The most basic requirement of participation in a society is the fulfillment of social contracts. Social contracts are applications of the cardinal virtues (justice, prudence, temperance, and fortitude; mainly justice, of course) as charitable acts are applications of the theological virtues (peace, joy, and love). Because Christians believe in following both the cardinal and theological virtues, we are required to adhere to social contracts, and we are further called to perform charitable acts.
For me at least, performing charitable acts is much easier than fulfilling social contracts. The latter is plagued with a number of difficulties. First, it’s rarely enforced, except in cases like paying taxes. Second, because it’s an obligation, one’s sense of fairness is immediately aroused; it’s easy to convince oneself that if someone else isn’t upholding his or her part of the contract, or if you don’t like the terms, the contract is void. Third, the lack of enforcement makes it feel like a charitable act, and as charities go, social contracts make pretty poor ones because their beneficiaries are other members of the contract, not endangered species and probably not starving orphans either. Actual charities will always feel more important.
Nevertheless, I believe it’s our obligation to fulfill social contracts before performing charitable acts, because dodging such obligations undermines the whole fabric of society. This is why you can’t steal money in order to give it away. Failure to fulfill social contracts is one of the reasons so many people need charity; many acts of charity amout to stepping in and completing a social contract that someone else failed to uphold (such as, for instance, caring for an abandoned child).
The rule of thumb for whether an action is part of a social contract is the question, “What if everybody else stopped doing it?” If it results in the tragedy of the commons–a situation where everyone individually stands to gain from not doing it, but if nobody does it, everyone suffers an even greater loss–it’s a social contract. For example, the Metro trains in Los Angeles don’t have turnstiles yet. You buy tickets on the honor system. An individual rider would benefit from not buying a ticket: he would get a ride without paying for it. However, if nobody bought a ticket, the trains would not be able to run, and everyone would lose out.
The tragedy of the commons is also why someone else’s failure to uphold the contract doesn’t void it for you. If somebody cheats you, that doesn’t give you the right to cheat other people, or even to cheat him or her back. Voiding the contract will inevitably make the world worse for everyone, including you.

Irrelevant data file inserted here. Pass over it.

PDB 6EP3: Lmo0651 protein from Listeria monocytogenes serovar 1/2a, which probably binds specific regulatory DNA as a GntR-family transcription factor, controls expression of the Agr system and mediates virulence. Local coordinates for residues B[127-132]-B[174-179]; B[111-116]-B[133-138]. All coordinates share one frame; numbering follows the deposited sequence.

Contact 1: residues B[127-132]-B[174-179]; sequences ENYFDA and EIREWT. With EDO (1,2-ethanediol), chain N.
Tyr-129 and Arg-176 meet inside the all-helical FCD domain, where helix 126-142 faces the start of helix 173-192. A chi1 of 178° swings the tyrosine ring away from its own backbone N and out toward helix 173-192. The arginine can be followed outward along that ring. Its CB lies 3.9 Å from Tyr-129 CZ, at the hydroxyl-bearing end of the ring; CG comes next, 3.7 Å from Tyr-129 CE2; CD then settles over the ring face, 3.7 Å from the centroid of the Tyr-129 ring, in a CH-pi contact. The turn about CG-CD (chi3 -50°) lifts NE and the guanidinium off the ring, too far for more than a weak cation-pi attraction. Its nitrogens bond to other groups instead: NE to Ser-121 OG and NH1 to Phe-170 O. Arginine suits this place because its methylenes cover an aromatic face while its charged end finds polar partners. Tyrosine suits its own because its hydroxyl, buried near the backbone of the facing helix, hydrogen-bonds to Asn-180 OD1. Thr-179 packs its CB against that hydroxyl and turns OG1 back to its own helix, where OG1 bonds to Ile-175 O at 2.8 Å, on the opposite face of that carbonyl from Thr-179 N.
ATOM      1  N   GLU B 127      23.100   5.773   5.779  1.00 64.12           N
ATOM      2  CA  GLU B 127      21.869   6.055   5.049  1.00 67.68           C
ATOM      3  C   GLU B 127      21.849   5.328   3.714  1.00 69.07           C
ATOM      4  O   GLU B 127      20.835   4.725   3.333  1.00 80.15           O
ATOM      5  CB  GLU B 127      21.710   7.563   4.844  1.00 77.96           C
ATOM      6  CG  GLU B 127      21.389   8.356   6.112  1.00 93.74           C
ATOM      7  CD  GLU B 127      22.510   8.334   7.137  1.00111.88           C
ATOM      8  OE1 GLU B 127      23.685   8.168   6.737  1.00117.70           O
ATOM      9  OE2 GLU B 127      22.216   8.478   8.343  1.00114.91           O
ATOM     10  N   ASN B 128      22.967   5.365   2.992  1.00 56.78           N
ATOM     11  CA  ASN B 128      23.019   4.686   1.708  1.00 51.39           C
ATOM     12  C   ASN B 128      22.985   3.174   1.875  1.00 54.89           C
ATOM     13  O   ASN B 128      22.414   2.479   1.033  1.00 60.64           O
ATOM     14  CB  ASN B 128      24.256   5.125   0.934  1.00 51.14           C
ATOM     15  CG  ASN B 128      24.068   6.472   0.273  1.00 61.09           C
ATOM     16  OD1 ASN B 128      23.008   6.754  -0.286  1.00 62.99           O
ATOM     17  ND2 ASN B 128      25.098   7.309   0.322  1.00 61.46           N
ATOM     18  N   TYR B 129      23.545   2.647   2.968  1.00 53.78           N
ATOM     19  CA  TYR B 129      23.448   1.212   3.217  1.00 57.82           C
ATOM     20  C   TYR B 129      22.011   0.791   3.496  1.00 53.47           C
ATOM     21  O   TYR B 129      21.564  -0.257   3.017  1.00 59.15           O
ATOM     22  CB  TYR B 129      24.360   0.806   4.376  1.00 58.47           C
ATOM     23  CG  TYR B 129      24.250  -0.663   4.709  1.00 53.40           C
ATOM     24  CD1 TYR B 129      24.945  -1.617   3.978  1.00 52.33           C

Here is a list of the social contracts that I think everyone who desires to live among fellow human beings must obey.
- You must be honest. That means no lying, no stealing, no cheating, and no breaking your word.
- If you benefit from an institution, you must support it. Obviously this means paying your taxes and (once again) not stealing. It also means that if you benefit from something you aren’t made to pay for–say, a church or a nonprofit radio station–you should donate to it. This donation is not charity; it’s paying for something you gain from.
- If you have benefited or will benefit from an institution, you must support it even when you are not actively benefiting from it. This is applies to things like Social Security and Medicare.
- If an institution provides a large web of services benefiting a wide range of demographics, you have to support the whole thing, not just the parts you benefit from–and not even just the parts that you approve of. In other words, you have to pay all your taxes, even if the government is doing something you don’t like.
- Finally, if an institution provides the sort of necessary stability that society needs to keep running smoothly, you have to support it, even if you will never benefit from it. If you are a fat cat CEO, for instance, you must provide fair wages and job security to your workers, even though you would profit more by exploiting them, because society needs a secure, well-paid working class to function properly.
Once you have fulfilled all these obligations, you can and should move from the cardinal to the theological virtues and perform charitable acts as well, but charitable acts performed at the expense of social contracts are not laudable at all.